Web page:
Alternatively, one spaces the caps more like the lowercase, and uses a 'cpsp' feature to loosen the all-caps settings, and prays that one’s users actually use all-caps formatting and get that spacing, appropriate height dashes, etc.
    I'm a fan of spacing caps to work with lowercase, but:
    Since blanket loosening can wreak havoc with boundary conditions (like the right side of the "L") it's better to just positive-kern everything that needs it; the good news is you will nicely subsume the pairs that needed loosening to begin with. Also, any user savvy enough to deploy sophisticating formatting is savvy enough to simply track all-caps looser (if necessary) anyway.
  • Bhikkhu PesalaBhikkhu Pesala Posts: 208
    edited May 26
    The way that trimming works in FontCreator is to remove negative and positive kerning values that are less than a chosen value.



    Most of the pairs that are not trimmed are positive values. Those in green are negative values, those in blue are positive, any that are zero are shown in red. 



    Automation does most of the donkey work, but there are still a number of pairs that need manual adjustment, typically those with overhang like oT or aY. Those with hyphen are particularly prone to error so I give them to their own subtable. One uses shift+left/right cursor to adjust pairs by 100 funits or ctrl+left/right to adjust by 1 funit. With no modifier the step is 10 funits. 

    FontCreator 12 can generate a cpsp feature as a percentage of funits/em or as a percentage of advance width. I use 5% of advance width, which adds 2.5% to each side-bearing.


  • Ray LarabieRay Larabie Posts: 903
    I should have asked: has anyone ever witnessed a lowercase accent to capital collision? Not including while you were kerning.
  • Mark SimonsonMark Simonson Posts: 1,136
    FontCreator 12 can generate a cpsp feature as a percentage of funits/em or as a percentage of advance width. I use 5% of advance width, which adds 2.5% to each side-bearing.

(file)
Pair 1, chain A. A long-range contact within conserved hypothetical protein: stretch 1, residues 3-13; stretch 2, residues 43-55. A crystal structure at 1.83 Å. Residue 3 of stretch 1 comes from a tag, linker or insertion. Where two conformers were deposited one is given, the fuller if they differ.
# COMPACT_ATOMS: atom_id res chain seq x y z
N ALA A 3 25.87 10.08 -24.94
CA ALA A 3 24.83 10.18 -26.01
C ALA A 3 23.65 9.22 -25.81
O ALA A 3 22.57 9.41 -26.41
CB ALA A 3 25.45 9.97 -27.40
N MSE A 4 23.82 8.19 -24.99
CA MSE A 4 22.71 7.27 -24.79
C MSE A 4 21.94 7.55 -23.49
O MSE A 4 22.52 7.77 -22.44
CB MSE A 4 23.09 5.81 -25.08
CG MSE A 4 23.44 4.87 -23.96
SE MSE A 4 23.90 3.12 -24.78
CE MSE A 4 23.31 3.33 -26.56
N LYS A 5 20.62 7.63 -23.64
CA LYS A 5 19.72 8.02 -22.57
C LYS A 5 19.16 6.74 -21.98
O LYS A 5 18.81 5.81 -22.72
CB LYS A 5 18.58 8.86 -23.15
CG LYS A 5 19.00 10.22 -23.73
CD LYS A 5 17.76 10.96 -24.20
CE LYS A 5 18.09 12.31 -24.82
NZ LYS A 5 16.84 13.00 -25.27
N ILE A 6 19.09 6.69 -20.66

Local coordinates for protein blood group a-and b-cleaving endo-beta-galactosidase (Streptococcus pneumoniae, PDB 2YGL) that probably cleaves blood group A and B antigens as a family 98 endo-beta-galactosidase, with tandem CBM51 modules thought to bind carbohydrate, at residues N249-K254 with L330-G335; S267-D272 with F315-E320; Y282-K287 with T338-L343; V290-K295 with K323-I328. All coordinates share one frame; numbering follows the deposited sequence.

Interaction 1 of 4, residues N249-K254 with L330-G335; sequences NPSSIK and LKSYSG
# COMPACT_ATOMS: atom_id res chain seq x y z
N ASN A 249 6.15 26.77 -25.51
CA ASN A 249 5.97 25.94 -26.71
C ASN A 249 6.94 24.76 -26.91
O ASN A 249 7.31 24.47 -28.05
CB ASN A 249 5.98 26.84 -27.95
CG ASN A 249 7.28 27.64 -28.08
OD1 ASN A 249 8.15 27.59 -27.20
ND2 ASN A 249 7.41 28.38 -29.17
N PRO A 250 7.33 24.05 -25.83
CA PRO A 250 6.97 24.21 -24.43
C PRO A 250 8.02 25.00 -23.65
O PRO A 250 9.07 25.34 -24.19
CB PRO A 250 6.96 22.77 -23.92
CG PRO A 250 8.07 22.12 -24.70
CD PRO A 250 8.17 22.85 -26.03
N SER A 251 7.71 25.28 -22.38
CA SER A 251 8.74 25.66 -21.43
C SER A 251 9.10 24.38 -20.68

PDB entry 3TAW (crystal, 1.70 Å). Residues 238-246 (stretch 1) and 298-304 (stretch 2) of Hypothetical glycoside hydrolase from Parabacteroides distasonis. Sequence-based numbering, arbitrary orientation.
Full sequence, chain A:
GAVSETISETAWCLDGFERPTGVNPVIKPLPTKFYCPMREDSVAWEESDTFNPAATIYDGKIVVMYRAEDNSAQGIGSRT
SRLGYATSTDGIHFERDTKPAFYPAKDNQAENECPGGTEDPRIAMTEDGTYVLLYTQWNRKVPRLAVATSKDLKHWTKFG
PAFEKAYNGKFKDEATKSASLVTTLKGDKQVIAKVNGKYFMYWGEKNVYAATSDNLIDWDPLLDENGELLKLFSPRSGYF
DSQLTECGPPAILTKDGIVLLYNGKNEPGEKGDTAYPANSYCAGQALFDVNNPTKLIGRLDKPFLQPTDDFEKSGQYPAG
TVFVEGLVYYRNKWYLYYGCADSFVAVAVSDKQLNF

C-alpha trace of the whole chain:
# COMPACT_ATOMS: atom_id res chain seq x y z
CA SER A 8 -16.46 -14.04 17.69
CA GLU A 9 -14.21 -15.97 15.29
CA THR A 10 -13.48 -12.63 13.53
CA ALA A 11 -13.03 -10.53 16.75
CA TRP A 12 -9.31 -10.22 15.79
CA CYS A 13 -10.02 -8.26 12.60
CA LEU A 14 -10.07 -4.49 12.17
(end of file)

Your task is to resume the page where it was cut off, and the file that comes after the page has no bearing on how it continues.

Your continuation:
Percentage of advance width would add more space around the /M than the /I. Not sure why one would want to do it that way.
  • Bhikkhu PesalaBhikkhu Pesala Posts: 208
    I don’t know why anyone would use any other method than proportional to Advance Width. After all, what happens if one adds tracking to selected text? 
  • Hrant H. PapazianHrant H. Papazian Posts: 1,539
    edited May 26
    what happens if one adds tracking to selected text? 
    One causes a disruption in the spacing cosmos.

    BTW the sidebearings in your "a" above seem suspect.
  • Bhikkhu PesalaBhikkhu Pesala Posts: 208
    I should have asked: has anyone ever witnessed a lowercase accent to capital collision? Not including while you were kerning.
    I came across a few that clash or that are very close when adding the lowercase/Uppercase kerning pairs such as lowercase fU, fW, fV, and fY. Without the positive kerning I have added, a good number of clashes would occur. 


  • Hrant H. PapazianHrant H. Papazian Posts: 1,539
    edited May 26
    Things following an "f" are obvious, Ray said "lowercase accent".
  • Frode HellandFrode Helland Posts: 125
    edited May 30
    I should have asked: has anyone ever witnessed a lowercase accent to capital collision? Not including while you were kerning.

    Of course. Swazi, for example, has accented letters (acute) followed by capital letters mid-word. They are prone to collide. Most of the mentioned above obviously have the tittle above j and i to consider as well. Maybe if Apple kills iTunes, you can get a break :)

    PS: Irish written in ALL CAPS sometimes use small caps for the eclipsis prefix.